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As companies look to acquire equipment in response to industry optimism, many seek financing through leases and loans, which offer tax benefits and flexible payment options. When considering the best way to finance equipment, companies should seek a strategic partner with deep industry expertise and the ability to provide extensive asset class and collateral experience to guide financing options based on the firm’s financial goals. 

Equipment Financing Proves Advantageous as Construction Costs Rise  

Small business lending hit a record high in May, according to the latest monthly report by PayNet, which tracks small business credit. Construction lending growth stood out among sector leaders. As noted in an Oldcastle Business Intelligence report, smart financing will help companies adjust to construction costs that rose 3 percent in 2017 and are expected to climb an additional 3 percent this year.

As such, the Equipment Leasing and Finance Association’s latest monthly index showed new business within the $1 trillion equipment finance sector has increased 7 percent in the first five months of 2018. And despite rising interest rates, companies continue to take advantage of tax benefits to acquire equipment, with expected steady conditions auguring well for the balance of 2018.

The Tax Cuts and Jobs Act—which was signed late last year and outlines the benefits of equipment ownership and how that translates to financing structures—offers additional advantages to companies looking to procure equipment. Under Section 179 and Bonus Depreciation, the new law increases the amount of allowable deduction from $500,000 to $1 million and increases annual equipment purchases for eligible businesses from $1 million to $2.5 million. It also increases the bonus depreciation of new and used equipment that business owners can expense from 50 percent to 100 percent for equipment purchased between Sept. 27, 2017, and the start of 2023.

Flexible Financing Solutions

Unlike purchased equipment, which requires an upfront use of cash or credit, equipment leasing offers the flexibility necessary to provide customized financing solutions. By working with a committed financial partner that understands the business and is reliable and trustworthy, companies can engage in leases that work best for their business.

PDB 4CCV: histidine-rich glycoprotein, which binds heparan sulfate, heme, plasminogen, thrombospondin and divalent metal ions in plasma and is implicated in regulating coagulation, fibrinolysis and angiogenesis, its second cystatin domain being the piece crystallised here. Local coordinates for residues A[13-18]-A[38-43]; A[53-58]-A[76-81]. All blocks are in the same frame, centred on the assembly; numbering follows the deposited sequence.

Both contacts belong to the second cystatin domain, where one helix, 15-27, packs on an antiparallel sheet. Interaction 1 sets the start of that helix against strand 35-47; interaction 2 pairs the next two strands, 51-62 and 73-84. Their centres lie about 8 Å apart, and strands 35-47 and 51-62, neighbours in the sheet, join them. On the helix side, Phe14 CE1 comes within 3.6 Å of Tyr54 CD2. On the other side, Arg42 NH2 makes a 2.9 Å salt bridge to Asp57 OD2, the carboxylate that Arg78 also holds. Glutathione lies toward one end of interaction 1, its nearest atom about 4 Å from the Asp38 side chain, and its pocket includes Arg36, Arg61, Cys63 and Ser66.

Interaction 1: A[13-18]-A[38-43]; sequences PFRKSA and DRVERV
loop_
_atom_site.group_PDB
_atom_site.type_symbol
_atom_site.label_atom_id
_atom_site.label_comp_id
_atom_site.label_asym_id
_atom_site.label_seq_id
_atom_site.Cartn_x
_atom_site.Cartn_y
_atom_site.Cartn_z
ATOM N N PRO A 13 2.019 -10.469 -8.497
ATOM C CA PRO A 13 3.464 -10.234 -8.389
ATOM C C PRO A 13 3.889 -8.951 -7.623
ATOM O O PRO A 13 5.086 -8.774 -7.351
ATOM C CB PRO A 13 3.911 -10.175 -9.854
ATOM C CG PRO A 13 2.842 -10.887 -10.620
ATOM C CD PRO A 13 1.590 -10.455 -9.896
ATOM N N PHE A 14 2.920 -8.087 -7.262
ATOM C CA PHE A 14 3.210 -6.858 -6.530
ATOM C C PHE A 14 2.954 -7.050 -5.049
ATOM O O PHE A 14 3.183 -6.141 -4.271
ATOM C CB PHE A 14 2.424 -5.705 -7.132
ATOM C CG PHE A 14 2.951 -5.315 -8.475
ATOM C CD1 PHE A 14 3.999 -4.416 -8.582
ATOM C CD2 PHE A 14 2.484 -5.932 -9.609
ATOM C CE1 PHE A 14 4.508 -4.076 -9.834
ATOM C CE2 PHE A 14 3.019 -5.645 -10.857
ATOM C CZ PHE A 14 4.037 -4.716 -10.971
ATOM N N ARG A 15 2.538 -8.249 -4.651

In a tax-oriented lease, the lessor claims the tax benefits of ownership through equipment depreciation deductions, but passes those benefits through to the lessee in the form of reduced payments, effectively delivering the lowest rate possible. One example is a fair market lease, which comes with an end-of-lease option that lets the lessee return, re-rent or buy the equipment at the current market value. Thus, equipment can be traded or upgraded for new equipment. With a tax-oriented lease, a company may have the opportunity to extend its lease term and reduce monthly payments to further increase cash flow. 

Construction companies also can choose a capital lease, which works well with longer-lasting equipment, such as a truck expected to run for 10 years. Capital leases tend to be more inclusive than normal fixed-rate loans because they take other associated costs—such as sales tax and the Federal Excise Tax—into account. Banks financing equipment through loans typically do not. These leases, which are considered tantamount to ownership, also grant the depreciating asset benefit as well as the opportunity to purchase the equipment for a nominal cost after the term ends.

Term Loans to Preserve Cash

Many construction contracts run from three to five years, which can create problems for financing as revenue streams may fluctuate. Companies that are expanding, replacing or servicing contracts may want to structure payments to synchronize with revenue streams, helping preserve cash flow.

Step payment programs are useful for companies that experience a seasonality influx or in situations where the equipment's productive use increases or decreases over time. Payment structures in step programs generally are aligned with the cash inflow associated with the use of the equipment. In a step-up program, smaller payments are made in the beginning for a specified period, with payments increasing over the term. And in a step-down program, larger payments are made in the beginning with payments decreasing over time.

Interest-only payment options are advantageous for construction companies looking to acquire additional equipment to support a new contract. This option allows the lessee to suspend the combined principal and interest payment for an agreed upon time, and then begin full payments as cash flow builds.


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